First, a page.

Jim Belosic is the co-founder and CEO of Pancake Laboratories, a software company based in Reno, Nev. The company is best known for its flagship product, ShortStack, software that’s designed to help small business owners and designers create custom apps that harness the power of social media. ShortStack recently celebrated its second birthday; Pancake Laboratories has several new software products slated for release in 2013. Follow him @ShortStackJim.
Who is your hero?
My dad. Clichéd but true.
What’s the single best piece of business advice that helped shape who you are as an entrepreneur today, and why?
“Focus on the product!” These words of wisdom come from Ben Chestnut, the founder of MailChimp. On a visit to his offices, I asked him about marketing and PPC and the best places to advertise and he told me, “That doesn’t matter. Put your energy and money into making the product better and it will sell. The other stuff you can play with later.”
I hear all the time about startups that blow through initial investment money really fast – spending it on office space and advertising – and then have to raise more before the product is even close to ready. They should be pouring everything into fine-tuning the product.
What’s the biggest mistake you ever made in your business, and what did you learn from it that others can learn from too?
When I first started ShortStack I did not trust other people to help me. I never delegated because I thought that in order for everything – or anything – to be right, I had to do it myself. All my attitude did was put a cap on what I could produce because there are only so many hours in the day. When I hired my first employee, I had to train her so it didn’t save me any time – at least at first. I had to show her how to do what I needed done and then go back and fix what she had done. I kept at it though and she got better and better. Once I saw that I could delegate, I had confidence to do it over and over. The lesson: when you have people you trust, you can keep scaling.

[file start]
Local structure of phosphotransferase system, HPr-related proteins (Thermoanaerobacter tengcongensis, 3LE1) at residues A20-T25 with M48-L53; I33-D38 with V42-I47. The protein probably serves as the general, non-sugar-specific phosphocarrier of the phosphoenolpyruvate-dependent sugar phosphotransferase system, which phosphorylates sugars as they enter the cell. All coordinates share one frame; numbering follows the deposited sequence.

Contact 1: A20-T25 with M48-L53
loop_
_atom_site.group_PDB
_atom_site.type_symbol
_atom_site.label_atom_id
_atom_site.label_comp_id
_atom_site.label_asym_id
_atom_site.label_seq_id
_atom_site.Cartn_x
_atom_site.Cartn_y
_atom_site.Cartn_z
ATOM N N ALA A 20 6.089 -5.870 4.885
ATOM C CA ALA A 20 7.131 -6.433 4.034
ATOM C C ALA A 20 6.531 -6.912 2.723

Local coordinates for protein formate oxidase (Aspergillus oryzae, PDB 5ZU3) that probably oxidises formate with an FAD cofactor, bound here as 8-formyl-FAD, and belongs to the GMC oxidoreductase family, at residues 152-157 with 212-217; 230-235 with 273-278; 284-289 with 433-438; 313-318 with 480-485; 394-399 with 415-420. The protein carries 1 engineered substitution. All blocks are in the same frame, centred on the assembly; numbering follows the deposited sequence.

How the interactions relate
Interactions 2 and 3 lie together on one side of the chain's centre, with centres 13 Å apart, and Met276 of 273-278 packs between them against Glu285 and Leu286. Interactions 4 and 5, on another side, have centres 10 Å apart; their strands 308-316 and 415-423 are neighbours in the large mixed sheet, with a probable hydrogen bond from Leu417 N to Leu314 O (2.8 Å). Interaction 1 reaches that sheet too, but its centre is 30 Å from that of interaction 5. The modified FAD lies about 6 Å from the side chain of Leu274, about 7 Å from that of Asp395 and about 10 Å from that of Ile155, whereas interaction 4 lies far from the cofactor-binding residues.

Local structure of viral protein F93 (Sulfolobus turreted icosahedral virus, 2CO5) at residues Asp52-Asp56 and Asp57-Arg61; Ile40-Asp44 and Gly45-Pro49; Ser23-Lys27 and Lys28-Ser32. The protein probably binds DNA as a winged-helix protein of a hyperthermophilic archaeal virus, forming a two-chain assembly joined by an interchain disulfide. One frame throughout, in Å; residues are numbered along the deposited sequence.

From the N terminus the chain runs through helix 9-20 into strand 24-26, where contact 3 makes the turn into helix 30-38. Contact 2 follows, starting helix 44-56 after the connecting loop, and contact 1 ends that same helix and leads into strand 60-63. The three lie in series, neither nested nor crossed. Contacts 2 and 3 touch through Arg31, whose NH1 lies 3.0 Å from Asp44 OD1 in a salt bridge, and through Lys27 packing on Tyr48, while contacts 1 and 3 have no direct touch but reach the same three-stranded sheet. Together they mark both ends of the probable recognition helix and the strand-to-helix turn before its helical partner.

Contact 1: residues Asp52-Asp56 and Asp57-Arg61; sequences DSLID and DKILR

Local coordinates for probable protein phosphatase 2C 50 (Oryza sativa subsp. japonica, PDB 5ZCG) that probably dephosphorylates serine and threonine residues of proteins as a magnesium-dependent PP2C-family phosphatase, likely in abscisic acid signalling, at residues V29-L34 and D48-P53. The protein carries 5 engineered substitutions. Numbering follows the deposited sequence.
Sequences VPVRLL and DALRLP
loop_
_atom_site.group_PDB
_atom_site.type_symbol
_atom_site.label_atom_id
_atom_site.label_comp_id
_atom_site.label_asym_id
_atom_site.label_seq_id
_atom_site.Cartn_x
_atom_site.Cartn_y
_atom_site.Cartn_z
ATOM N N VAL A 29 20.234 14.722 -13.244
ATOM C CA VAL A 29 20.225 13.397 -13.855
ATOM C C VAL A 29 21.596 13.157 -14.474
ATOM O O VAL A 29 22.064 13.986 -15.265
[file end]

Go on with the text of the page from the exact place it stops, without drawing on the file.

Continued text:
What do you do during the first hour of your business day and why?
I come in and get my coffee and then walk around the office and say hi to everyone so I can get a sense of how things are going. I make myself available to help with anything my team needs help with, especially customer service issues. I don’t do any “real” work until the afternoon (including checking email), when I know that things are on track.
What’s your best financial or cash-flow related tip for entrepreneurs just getting started?
Don’t forget about taxes! When you’re pricing your products or services, and calculating revenue, make sure you build in the 30 percent for taxes. It’s so easy to look at the books and say, “My product costs 50 cents to make and I sell it for a dollar, so I’m making 50 cents”…. but not so fast. People tend to focus on shipping and payroll and rent but for some reason, taxes are an afterthought. If you put them first, you’ll have a more realistic picture of how your business is doing. And you’ll save yourself a lot of hassle down the road.
Quick: What’s ONE thing you recommend ALL aspiring or current entrepreneurs do right now to take their biz to the next level?
Learn the fundamentals of public relations. I’m talking about more than writing a press release. If you can’t afford to bring someone on to your team full time – which is ideal – hire a freelancer or a small agency. Why PR? Lots of entrepreneurs, once they have a product ready, think of advertising first. But to me this is like driving a gas-guzzler when you could drive a solar car instead. PR is like a solar car: It will take you a lot farther than a single tank of gas. There are articles we wrote years ago, as guest posts for blogs or for online publications, that still bring us traffic. An advertisement isn’t going to get you positioned as an expert.
What’s your definition of success? How will you know when you’ve finally “succeeded” in your business?
When we are able to repeat our process profitably for the third time I will know we are successful. We use the “dogfooding” model – we create an internal tool to use ourselves, fine-tune it, and then put it to market. When I see that this formula has worked for a third time I will be confident that the initial success is not a fluke. And I won’t worry that someone could flip a switch and make us obsolete.